As they need to fully leave the ground for proper skating technique, skate skis are shorter and lighter than classic nordic skis. They are also narrower, stiffer, and their single camber is longer and much less pronounced than a classic ski's in order for you to effectively push off of their edges and build speed.

Skate Skis Skate skis are narrower, relatively shorter, and lighter than classic skis for optimal skating action.
A skate ski's base has no need for kick wax or scales, but they do need glide wax to skate as efficiently as possible.

Sizing skate skis

Your height, weight and experience level are the keys to selecting the correct length of your skate skis, and consulting manufacturer specifications for individual skate skis is the most accurate way to find out what length is right for you.

For an approximately correct length, go for skis that are about as long as you are tall if you're a beginner, and if you are more experienced, a slightly longer ski (around 10 cm) will gain you more speed at the expense of some control.

Skate ski boots

Boots for skate skiing, just like skate skis themselves, are stiffer and lighter than their classic cousins. They feature high ankle cuffs and rigid soles made of hard plastic or carbon to provide the support necessary to push off into a skating motion. A Combi boot, which features a removable cuff, can be used for classic cross-country as well as skate skiing.

Rossignol skate skiing boots A Rossignol Skate Skiing boot. Its stiff plastic cuff and ratcheting power strap give the power transfer and support needed to push off of a skate ski's edges.

As with classic boots, trying before you buy is a good move. Ill-fitting, uncomfortable boots won't do you any favors with the dynamic movement necessary for skate skiing.

Skate ski bindings

While skate skiing and classic cross-country use the same 4 types of bindings, and you can certainly use one binding for both styles, there are some bindings designed specifically for skate skiing, namely any SNS Pilot binding. These skate specific bindings focus on stiffness and maximum contact with the ski or ski's binding plate to ensure optimum power transfer.

Backcountry Nordic Skiing

Going into the backcountry? Not a groomed or packed trail in sight? Enter backcountry cross-country skiing. While backcountry nordic skis are narrower than traditional alpine touring skis, they are much wider than classic and skate skis in order to provide the float, stability, and control necessary for off-trail exploration.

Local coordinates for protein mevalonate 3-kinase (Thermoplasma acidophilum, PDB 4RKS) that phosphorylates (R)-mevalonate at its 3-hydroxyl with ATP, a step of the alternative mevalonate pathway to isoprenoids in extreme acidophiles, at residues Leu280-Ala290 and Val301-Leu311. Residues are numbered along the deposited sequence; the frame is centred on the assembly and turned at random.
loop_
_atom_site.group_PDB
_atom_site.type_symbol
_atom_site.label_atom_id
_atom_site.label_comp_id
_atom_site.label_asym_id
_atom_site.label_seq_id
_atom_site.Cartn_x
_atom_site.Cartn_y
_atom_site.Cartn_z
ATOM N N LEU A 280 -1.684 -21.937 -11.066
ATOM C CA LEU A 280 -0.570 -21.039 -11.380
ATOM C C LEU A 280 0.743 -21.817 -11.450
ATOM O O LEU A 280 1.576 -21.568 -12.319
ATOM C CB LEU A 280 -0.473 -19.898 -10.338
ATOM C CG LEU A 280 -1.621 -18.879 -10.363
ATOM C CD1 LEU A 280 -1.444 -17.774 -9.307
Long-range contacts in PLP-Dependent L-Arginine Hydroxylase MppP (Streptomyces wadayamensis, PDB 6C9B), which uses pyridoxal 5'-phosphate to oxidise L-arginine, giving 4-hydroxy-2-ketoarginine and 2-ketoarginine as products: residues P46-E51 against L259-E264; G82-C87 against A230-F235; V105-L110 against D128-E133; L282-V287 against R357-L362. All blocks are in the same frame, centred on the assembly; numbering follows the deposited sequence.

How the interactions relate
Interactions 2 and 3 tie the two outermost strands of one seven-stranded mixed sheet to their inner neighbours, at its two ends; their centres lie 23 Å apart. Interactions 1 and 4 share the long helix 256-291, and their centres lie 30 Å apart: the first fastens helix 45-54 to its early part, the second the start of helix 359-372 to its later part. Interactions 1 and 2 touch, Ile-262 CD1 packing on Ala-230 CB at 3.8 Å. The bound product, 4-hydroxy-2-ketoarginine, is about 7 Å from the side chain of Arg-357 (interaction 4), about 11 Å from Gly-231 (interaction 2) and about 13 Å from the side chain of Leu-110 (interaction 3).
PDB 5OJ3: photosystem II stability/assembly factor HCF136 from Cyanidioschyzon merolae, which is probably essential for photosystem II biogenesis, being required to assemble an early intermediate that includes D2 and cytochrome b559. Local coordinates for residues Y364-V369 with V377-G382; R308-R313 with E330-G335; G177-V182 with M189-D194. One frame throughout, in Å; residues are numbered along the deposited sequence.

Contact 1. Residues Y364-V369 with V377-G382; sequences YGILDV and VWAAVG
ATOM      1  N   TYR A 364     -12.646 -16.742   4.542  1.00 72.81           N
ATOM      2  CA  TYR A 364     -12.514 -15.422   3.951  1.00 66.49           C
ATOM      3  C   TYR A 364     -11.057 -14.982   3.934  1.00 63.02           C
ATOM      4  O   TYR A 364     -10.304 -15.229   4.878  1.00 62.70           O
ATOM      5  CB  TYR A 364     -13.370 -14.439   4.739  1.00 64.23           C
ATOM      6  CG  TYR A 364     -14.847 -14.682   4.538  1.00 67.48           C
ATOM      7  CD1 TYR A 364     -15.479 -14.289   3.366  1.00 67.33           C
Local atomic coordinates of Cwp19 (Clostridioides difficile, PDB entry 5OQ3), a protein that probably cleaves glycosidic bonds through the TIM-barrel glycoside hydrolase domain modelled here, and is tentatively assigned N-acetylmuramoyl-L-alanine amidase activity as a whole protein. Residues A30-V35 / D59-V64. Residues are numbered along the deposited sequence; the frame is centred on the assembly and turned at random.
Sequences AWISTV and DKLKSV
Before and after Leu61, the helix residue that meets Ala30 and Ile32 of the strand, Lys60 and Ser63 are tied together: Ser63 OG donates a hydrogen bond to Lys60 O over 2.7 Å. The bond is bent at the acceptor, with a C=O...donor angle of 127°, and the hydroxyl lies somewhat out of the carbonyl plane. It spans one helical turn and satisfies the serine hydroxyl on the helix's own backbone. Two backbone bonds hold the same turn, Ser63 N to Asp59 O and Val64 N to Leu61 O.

No groomed trails? Try backcountry cross-country skiing.

Backcountry Cross-Country Skis

Backcountry cross-country skis are shorter, wider and heavier than classic cross-country skis, and most feature full or partial metal edges and a moderate sidecut for the ability to initiate and carve turns. If you would like a backcountry cross-country ski that can go both on and off groomed trails, then a narrower, longer backcountry cross-country ski with a partial metal edge and a less pronounced sidecut will be the best choice.

Backcountry Cross-Country Skis A pair of Rossignol backcountry cross-country skis. While their more pronounced sidecut limits their straight line stability, it greatly increases the control you have when turning or going downhill. At 125 mm underfoot, these skis are much too wide for anything but going off trail.

Compared to the double camber of classic cross-country skis, backcountry cross-country skis have a single camber more commonly seen on alpine skis. While this makes them less effective at kicking and gliding, the more even weight distribution along the length of the ski gives you more control when turning or going downhill.

Backcountry cross-country skis come with both waxable and waxless bases, and while applying the appropriate kick wax for the current conditions you're skiing in will allow you to climb steeper slopes, the versatility and ease of use of a waxless base is certainly something to consider.

Sizing Backcountry Cross-Country Skis

Again, the ability to weight the camber of your skis so you can effectively kick and glide is the key to knowing what length ski you need, and depending on the width of the skis and the terrain you're planning on skiing most often, the skis' flotation on deeper snow is something you need to consider. Consulting manufacturer specifications for what weight range is recommended is the most accurate way to go about finding the length you need.